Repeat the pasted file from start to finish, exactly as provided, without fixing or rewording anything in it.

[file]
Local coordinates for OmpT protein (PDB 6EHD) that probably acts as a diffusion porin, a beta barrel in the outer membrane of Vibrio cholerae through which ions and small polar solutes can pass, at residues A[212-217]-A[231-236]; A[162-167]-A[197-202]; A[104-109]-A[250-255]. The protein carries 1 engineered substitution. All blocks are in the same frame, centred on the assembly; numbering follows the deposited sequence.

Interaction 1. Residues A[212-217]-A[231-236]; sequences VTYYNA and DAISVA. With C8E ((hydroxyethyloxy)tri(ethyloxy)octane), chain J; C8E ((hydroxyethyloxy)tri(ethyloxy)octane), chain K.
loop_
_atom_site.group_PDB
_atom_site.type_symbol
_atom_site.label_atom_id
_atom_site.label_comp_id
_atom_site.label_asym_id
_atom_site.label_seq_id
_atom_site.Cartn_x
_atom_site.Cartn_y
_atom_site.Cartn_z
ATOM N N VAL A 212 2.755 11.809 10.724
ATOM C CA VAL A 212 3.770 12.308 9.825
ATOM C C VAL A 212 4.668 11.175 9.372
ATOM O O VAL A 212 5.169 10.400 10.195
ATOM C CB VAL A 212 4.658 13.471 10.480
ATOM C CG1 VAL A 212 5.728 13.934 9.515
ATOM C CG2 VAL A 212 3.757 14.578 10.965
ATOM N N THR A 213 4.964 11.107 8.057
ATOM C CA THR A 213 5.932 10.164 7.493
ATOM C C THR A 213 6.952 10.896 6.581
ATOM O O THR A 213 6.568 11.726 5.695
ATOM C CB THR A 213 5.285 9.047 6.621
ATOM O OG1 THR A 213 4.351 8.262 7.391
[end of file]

Local coordinates for OmpT protein (PDB 6EHD) that probably acts as a diffusion porin, a beta barrel in the outer membrane of Vibrio cholerae through which ions and small polar solutes can pass, at residues A[212-217]-A[231-236]; A[162-167]-A[197-202]; A[104-109]-A[250-255]. The protein carries 1 engineered substitution. All blocks are in the same frame, centred on the assembly; numbering follows the deposited sequence.

Interaction 1. Residues A[212-217]-A[231-236]; sequences VTYYNA and DAISVA. With C8E ((hydroxyethyloxy)tri(ethyloxy)octane), chain J; C8E ((hydroxyethyloxy)tri(ethyloxy)octane), chain K.
loop_
_atom_site.group_PDB
_atom_site.type_symbol
_atom_site.label_atom_id
_atom_site.label_comp_id
_atom_site.label_asym_id
_atom_site.label_seq_id
_atom_site.Cartn_x
_atom_site.Cartn_y
_atom_site.Cartn_z
ATOM N N VAL A 212 2.755 11.809 10.724
ATOM C CA VAL A 212 3.770 12.308 9.825
ATOM C C VAL A 212 4.668 11.175 9.372
ATOM O O VAL A 212 5.169 10.400 10.195
ATOM C CB VAL A 212 4.658 13.471 10.480
ATOM C CG1 VAL A 212 5.728 13.934 9.515
ATOM C CG2 VAL A 212 3.757 14.578 10.965
ATOM N N THR A 213 4.964 11.107 8.057
ATOM C CA THR A 213 5.932 10.164 7.493
ATOM C C THR A 213 6.952 10.896 6.581
ATOM O O THR A 213 6.568 11.726 5.695
ATOM C CB THR A 213 5.285 9.047 6.621
ATOM O OG1 THR A 213 4.351 8.262 7.391